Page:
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Norkers helpVolvo compet

19th September 1981
Page 14
Page 14, 19th September 1981 — Norkers helpVolvo compet
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Which of the following most accurately describes the problem?

THOUGH VOLVO was one of few lorry manufacturers to ike a profit last year, accord to Gunnar Huseryd, vice)sident and deputy marketing ector, workers are willing to ;ept minimum wage increases d have a refreshing sense of ilism. This is the more surprisj because trade unions have a ong influence on Swedish blic opinion and could use 3.ir muscle power destructively they chose writes ARTHUR IERLOCK-MESHER.

This responsible attitude ntrasts sharply with that in me sections of British indus,. For example, the announceant by Sir Michael Edwardes, airman of BL, of a trading loss £143 million and an overall 3s of £225.8 million in the first If of this year immediately ought a demand from the lions for a 20 per cent wage crease. Excessive fixed costs Id overmanning caused a tradg loss of £47 million by Leynd Vehicles alone, said Sir ichael — particularly disap-• Anting when there was a tradg profit of £7 million in the first 3If of last year.

Against this depressing background it was refreshing to discuss industrial relations with Martin Marklund, managing director of Volvo's splendid cabbuilding plant in Umea, Northern Sweden. It employs 1,040 people — 887 on the shop floor and 153 in the offices — and average earnings are about £3.50 an hour, or £140 for a 40hour week. The working day is from 7am until 4pm, Some £12 million has been invested in a new 11,000sq metre paint shop. Production at Umea is divided into four sectors — parts manufacture, cab assembly, painting, and assembly of trim parts. A high degree of mechanisation is being achieved without industrial strife. In fact, the press lines are almost fully mechanised, as in the car division of AB Volvo.

There are already seven robots in use and another nine are to come. Six will be employed on painting. Each costs about £100,000 to install, of which £3 5,00 0 is the cost of the machine. Expansion should avoid the need for redundancies as the result of automation but, said Mr Marklund, workers must be willing to change jobs.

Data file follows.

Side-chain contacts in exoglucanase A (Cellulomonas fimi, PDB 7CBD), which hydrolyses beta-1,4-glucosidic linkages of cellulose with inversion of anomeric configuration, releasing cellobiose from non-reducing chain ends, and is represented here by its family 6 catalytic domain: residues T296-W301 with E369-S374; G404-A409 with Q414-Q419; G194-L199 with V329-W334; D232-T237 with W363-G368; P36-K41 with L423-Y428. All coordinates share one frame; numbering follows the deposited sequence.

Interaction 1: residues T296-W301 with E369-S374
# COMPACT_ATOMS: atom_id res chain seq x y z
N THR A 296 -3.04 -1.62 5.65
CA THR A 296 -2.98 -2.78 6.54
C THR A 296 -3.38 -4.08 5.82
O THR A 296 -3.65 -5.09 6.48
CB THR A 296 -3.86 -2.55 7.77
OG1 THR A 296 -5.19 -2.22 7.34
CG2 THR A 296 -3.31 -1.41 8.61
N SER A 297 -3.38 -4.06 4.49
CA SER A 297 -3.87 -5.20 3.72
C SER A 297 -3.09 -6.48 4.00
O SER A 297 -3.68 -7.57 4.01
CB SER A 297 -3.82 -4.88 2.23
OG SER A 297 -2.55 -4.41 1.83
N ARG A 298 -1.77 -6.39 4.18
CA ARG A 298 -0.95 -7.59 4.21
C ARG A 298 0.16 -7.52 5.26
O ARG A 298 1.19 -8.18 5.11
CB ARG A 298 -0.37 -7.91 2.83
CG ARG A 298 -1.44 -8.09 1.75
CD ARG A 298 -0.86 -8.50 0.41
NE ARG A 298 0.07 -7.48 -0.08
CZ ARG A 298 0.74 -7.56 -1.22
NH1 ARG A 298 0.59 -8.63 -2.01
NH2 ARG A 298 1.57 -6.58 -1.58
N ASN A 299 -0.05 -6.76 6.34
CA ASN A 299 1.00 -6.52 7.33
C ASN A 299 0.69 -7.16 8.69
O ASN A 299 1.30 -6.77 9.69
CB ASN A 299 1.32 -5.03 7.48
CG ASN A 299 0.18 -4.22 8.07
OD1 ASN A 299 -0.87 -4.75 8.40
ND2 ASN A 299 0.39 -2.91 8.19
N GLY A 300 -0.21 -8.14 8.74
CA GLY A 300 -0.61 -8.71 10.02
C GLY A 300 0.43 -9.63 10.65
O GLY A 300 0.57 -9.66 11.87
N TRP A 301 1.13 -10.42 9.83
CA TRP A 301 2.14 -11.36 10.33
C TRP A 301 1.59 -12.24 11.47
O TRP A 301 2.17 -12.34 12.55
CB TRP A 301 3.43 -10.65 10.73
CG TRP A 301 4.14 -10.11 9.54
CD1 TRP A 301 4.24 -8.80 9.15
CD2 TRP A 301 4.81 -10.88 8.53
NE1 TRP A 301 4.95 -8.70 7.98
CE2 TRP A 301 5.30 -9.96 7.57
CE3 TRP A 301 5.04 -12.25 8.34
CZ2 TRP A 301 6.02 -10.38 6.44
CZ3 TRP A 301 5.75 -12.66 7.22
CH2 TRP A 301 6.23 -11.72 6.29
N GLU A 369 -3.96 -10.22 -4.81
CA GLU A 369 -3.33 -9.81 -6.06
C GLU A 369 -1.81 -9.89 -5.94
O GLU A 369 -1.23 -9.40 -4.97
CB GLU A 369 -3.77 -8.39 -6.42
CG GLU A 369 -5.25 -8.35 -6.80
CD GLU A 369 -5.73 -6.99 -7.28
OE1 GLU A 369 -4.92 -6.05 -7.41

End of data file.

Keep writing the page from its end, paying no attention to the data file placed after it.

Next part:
They would in future require higher technical qualifications, which could be obtained at Umea University, "The organisation and development of leaders," Mr Marklund added, was another important need. This is a matter in which the unions have an interest. Employers are required to tell them in advance about the appointment of managers and their opinion of the acceptability of individuals has to be invited, although it is not decisive. The system worked well, Mr Marklund told me.

While British unions commonly pursue leapfrogging tactics, legally enforceable wage agreements in Sweden are negotiated for two years between the employers' federation (SAF) and the labour organisation (SLO). Unions or employers who break the agreements can be taken to an industrial court.

An employer who is victimised by a strike can get financial aid from SAF. On the other hand, SAF may penalise an employer who lures away another's workers by offering wages in excess of the agreed figure, although this does not preclude the negotiation of local productivity agreements.

What was regarded as a wages explosion occurred in 1975 when employers were compelled to concede a 12 per cent increase. British employers would have indeed been grateful for such a modest settlement.

The current two-year agreement provides for an increase of 4 per cent this year and 3 per cent next year. Negotiations are facilitated by the existence of only one union for all shopfloor workers at Umea and one f white-collar staff. It also r moves the risk of costly int union disputes.

The modest settlement is a c gent commentary on the reali tic attitude of unions tower profit and stability despite an flation rate of about 12 per ce and only 4 per cent nation unemployment. To survive country of only some 8 milli population must be competiti in international industrial m kets. Volvo, for instance, expo about nine-tenths of its lorries.

The Umea plant is split in cost centres, each with its sm management or works comm tee selected from among t workers and presided over by foreman. Two examples taken random are the press shop the original cost centre -an the assembly hall, which wi 200 workers is the largest co unit.

It is a system that fostel helpful relations between mat agement and staff. So does suggestion scheme in which hz the profit from any worthwhi idea is awarded to its author the year after its adoption. Tf possibility of paying a born based on the quality of work merit money — is also beir discussed.

Even in a harmonious atmo phere, however, wildcat striki occasionally occur. Volvo hione last year. It lasted all of day-and-a-half and made pac one news, with Mr Marktund b ing interviewed on televisio The management took a fir line: no further negotiations c. wages until the strikers return( to work. They came runnir back.

Workers' representatives who are not called directors sit on company boards.

A proposal that has be floated in Sweden is that er ployers should be able to p part of any wage increase intc trust fund administered by union to enable workers to b an interest in companies. Marklund had reservatiol about its acceptability.

Having regard to the Trar port and Gene,ral Worker Union's condemnation of t plan to sell equity in the Natior Freight Co to the staff, I canr imagine that the Swedish id would get far in Britain.


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